Given that he was so unwell, we were suspicious that he could have swallowed something that wasn't showing up on the x-rays so he was given BIPS (barium-impregnated spheres) which are little balls that show up on an x-ray and show us if things are moving through the gut.
The next working day Muffin was radiographed again and on the x-ray, we can see all the balls sitting in the stomach. 12 hours after administration, these balls should be almost through the gastrointestinal tract so our suspicions were raised that something was blocking this process.
Muffin was taken to surgery for an exploratory laparotomy, which is the medical term for opening his abdominal cavity to be able to look at all the organs inside. When we did this we found something hard stuck in his small intestines which turned out to be the top of a nerf bullet. This was surgically removed and that night Muffin was eating again without vomiting.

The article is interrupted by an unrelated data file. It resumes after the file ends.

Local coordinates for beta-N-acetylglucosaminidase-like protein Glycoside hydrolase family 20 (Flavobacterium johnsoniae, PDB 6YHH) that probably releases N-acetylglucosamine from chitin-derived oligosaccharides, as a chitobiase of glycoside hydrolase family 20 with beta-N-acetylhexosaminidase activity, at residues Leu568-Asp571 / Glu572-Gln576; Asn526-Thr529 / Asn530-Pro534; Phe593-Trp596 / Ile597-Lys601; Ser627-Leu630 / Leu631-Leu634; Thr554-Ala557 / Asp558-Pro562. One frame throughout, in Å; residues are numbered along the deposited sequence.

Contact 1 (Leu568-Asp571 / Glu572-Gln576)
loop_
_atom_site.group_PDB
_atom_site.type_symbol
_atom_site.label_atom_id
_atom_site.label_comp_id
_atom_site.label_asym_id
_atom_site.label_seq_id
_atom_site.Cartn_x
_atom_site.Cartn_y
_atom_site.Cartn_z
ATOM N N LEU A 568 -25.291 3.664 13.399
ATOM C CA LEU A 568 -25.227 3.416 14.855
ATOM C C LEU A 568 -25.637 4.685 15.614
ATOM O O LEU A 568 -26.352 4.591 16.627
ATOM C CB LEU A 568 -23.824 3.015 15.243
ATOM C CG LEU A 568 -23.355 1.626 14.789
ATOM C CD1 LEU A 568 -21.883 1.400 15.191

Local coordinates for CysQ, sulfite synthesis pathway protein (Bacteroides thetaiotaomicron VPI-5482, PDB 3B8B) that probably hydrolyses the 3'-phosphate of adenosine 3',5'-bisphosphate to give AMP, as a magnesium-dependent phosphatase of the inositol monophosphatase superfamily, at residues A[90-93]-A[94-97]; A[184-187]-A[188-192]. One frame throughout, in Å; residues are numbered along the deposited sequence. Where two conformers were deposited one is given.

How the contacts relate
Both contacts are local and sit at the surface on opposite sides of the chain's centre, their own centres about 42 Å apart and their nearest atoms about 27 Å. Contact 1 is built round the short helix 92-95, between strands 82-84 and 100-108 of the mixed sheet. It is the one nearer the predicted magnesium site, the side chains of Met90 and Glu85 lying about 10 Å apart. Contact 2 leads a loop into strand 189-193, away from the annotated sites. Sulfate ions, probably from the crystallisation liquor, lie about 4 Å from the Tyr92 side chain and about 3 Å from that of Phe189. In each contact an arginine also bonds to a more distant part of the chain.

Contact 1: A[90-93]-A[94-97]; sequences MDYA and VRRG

Ingestion of foreign bodies is a lot less common in cats compared with dogs but when they do it is often associated with play items. Muffin was known to chew on nerf bullets, presumably because they roll around they are fun to play with. Cats will often also ingest things like hair ties and rubber bands for a similar reason. The major issue with these types of items is that plastic and fabric don't show up on a radiograph so can be harder to detect and take a bit longer to diagnose what is happening.
Muffin is not the first cat we have removed the top of a nerf bullet from so it is a risk to be aware of with playful cats around these sorts of toys.
Dr Nikki Frost BSc BVSc MANZCVS (Medicine of Cats)